De-Escalation

idlibSmoke rises after an airstrike hits a city center in Syria’s northwestern Idlib Province on March 13, 2019. Photo by Ahmet Rehhal. Courtesy of Anadolu Agency and the Middle East Monitor

Commander of Russian Airborne Forces Lands in Syria: Andrei Serdyukov Takes Charge of Russian Forces in Republic 
Ivan Safronov
Kommersant
April 12, 2019

Kommersant has learned that Lieutenant General Andrei Serdyukov, commander of Russian Airborne Forces, has taken charge of Russian troops in Syria. He replaces Lieutenant General Sergei Surovikin, commander-in-chief of Russian Aerospace Forces, who commanded the Russian military in the republic the last several months.

As we have learned, Serdyukov’s priority will be coordinating joint patrols by Russian military police and Turkish servicemen in the Idlib de-escalation zone, in which over 35,000 insurgents are amassed and over thirty facilities containing chemicals [sic] are located.

Several high-ranking military and diplomatic sources told Kommersant about Serdyukov’s appointment. They said he had taken up his new duties on April 10, replacing Suvorikin who, according to our sources, would again focus on his immediate responsibilities (commanding Russian Aerospace Forces) after returning from his latest Syrian deployment.

Yesterday, the Russian Defense Ministry refrained from official comments on the shuffle.

Our sources explained Suvorikin had spent over a year in total commanding Russian forces in Syria, longer than any of the other high-ranking officers who have occupied the post. While the Syrian campaign was underway, he was promoted from the post of commander of the Eastern Military District to the post of commander-in-chief of Russian Aerospace Forces (see our November 1, 2017, issue), but even after his promotion, he was rotated in and out of Syria to command not only the Russian air force but also regular combat troops and special ops units.

In keeping with the practice of rotating senior command personnel, Serdyukov could have been sent to Syria as early as September 2017. (Our sources said his combat experience in Chechnya and the operation to annex Crimea were significant advantages.) However, shortly before this was to take place, Serdyukov’s official vehicle, while returning from exercises in Murmansk Region, brushed against a car in the oncoming lane at full speed. Serdykov’s car flipped over several times and slid into a ditch. In hospital, he was diagnosed with head and back injuries, including a closed vertebrae fracture.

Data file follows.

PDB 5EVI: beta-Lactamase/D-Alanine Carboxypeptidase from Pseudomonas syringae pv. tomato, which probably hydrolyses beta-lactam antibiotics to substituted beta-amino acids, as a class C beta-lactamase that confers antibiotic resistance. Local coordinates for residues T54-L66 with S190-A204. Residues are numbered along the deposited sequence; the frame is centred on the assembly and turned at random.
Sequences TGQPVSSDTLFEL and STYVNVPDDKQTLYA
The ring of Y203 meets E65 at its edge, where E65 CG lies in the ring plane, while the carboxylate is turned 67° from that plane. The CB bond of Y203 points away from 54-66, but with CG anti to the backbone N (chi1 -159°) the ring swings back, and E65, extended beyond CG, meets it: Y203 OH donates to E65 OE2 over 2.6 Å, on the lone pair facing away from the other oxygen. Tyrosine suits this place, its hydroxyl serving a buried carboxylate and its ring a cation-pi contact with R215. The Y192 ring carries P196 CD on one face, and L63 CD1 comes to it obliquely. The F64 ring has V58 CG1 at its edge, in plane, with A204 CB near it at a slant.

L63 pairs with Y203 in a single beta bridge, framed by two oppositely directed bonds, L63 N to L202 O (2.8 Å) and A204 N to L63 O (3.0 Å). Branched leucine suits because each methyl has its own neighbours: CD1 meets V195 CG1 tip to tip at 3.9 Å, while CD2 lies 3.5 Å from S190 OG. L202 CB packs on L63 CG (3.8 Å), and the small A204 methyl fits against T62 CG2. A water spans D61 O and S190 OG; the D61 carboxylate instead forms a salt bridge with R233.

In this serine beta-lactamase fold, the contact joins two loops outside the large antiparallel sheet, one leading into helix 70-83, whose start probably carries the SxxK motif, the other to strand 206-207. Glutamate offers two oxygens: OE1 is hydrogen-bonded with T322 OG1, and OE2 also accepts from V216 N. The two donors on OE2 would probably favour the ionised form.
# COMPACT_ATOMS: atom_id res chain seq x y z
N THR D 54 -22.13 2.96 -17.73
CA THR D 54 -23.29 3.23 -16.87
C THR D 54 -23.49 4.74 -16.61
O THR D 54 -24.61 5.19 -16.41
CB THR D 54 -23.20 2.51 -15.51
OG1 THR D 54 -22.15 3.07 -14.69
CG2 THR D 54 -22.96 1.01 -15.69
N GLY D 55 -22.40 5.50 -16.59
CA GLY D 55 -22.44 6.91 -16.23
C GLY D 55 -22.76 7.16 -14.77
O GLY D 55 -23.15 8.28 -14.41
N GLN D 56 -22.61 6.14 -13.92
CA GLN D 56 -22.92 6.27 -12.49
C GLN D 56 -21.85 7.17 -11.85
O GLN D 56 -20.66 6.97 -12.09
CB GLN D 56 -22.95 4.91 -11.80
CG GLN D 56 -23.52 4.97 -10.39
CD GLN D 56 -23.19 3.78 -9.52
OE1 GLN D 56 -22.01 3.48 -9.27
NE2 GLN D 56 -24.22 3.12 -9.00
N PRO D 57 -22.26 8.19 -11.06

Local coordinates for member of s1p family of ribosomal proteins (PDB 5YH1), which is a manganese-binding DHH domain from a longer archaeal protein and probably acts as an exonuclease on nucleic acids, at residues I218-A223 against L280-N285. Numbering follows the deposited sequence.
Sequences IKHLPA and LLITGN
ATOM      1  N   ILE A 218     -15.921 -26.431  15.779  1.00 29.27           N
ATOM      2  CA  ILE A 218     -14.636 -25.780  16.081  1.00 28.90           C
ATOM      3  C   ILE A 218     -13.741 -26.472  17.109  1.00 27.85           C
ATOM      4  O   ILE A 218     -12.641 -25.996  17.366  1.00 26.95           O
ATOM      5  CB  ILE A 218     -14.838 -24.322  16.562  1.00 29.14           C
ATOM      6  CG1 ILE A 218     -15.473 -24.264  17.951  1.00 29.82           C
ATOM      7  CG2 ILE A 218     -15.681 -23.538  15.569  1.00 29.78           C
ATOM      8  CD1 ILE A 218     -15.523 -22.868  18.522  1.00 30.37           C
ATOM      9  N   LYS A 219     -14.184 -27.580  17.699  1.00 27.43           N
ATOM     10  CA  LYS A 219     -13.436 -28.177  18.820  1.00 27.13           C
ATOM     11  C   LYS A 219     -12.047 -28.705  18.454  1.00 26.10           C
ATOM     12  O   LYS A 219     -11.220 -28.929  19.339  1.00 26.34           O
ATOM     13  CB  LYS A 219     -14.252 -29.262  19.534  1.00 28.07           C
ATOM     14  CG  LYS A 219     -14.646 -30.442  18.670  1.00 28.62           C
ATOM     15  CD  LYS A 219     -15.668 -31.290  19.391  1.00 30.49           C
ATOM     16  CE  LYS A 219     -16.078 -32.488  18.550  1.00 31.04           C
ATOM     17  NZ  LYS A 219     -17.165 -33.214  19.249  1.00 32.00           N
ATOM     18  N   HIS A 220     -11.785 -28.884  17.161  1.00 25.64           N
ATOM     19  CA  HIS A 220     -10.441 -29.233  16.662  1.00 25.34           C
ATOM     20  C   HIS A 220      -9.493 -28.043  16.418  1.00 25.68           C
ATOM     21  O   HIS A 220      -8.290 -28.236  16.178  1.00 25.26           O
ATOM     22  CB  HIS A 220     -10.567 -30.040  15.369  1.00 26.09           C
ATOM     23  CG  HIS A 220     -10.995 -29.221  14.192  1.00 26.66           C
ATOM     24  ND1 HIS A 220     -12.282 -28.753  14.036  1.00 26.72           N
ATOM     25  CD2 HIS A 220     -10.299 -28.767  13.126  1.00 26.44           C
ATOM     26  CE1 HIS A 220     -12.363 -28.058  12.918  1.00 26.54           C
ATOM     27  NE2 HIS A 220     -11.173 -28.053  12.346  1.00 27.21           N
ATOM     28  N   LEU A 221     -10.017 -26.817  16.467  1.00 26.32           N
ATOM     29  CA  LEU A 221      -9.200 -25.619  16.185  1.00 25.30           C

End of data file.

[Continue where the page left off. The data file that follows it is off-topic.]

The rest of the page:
The general underwent a long convalescence during which there was no question of deploying him to a combat zone. Ultimately, Lieutenant General Alexander Zhuravlov, current commander of the Western Military District, was dispatched to Syria instead.

Serdyukov has now been deployed to Syria to perform a specific mission, said one of our sources. He will focus on accelerating the Russian-Turkish agreement to organize joint patrols in the demilitarized and deescalation zones in Idlib Province. Ankara and Moscow reached the agreement in 2018. They had originally planned to launch joint patrols of Russian military policemen and Turkish servicemen on October 15. However, as one of our sources noted, the Turkish side took responsibility for withdrawing insurgents and heavy weapons from the Idlib de-escalation zone into the demilitarized zone. The plans were thwarted, however. Due to an intensification of attacks by insurgents (especially those controlled by the Al-Nusra Front, an organization banned in the Russian Federation [sic]), the joint patrols did not begin on schedule, while insurgents remained in the demilitarized zone along with their heavy weapons.

The highest level of military diplomacy was put into motion to remedy the situation. Thus, in February 2019, Russian Defense Minister Sergei Shoigu and Turkish Defense Minister Hulusi Akar signed a supplementary memorandum outlining the actions to be taken by Russian and Turkish troops during their joint patrols. According to our sources, on March 8, Turkish troops began patrolling the demilitarized zone as situated between the Turkish observation posts at Barkum, Tel Tukan, and Surman. As of March 17, their patrols were extended to areas west of Aleppo and north of Hama and the mountains of Latakia. As of yesterday, according to our sources, a coordinated patrol by joint convoys of Russian and Turkish servicemen should have begun patrolling the contact line between the warring parties in the area between the Turkish posts at Barkum and Surman.

If these maneuvers are deemed successful, the two countries will commence joint patrols in the northeastern part of the de-escalation zone after April 20.

“We are counting on being able to launch coordinated patrols in the form of joint convoys inside the demilitarized zone in May,” our source in the Russian army added.

He said the de-escalation zone was divided into parts: into a withdrawal zone 3,300 kilometers square in area, containing 511 towns and villages, and over two million people, and a demilitarized zone as such. According to our source, the demilitarized zone had an area of 3,100 square kilometers and a total of 341 towns and villages, with an approximate population of 1,690,000 people.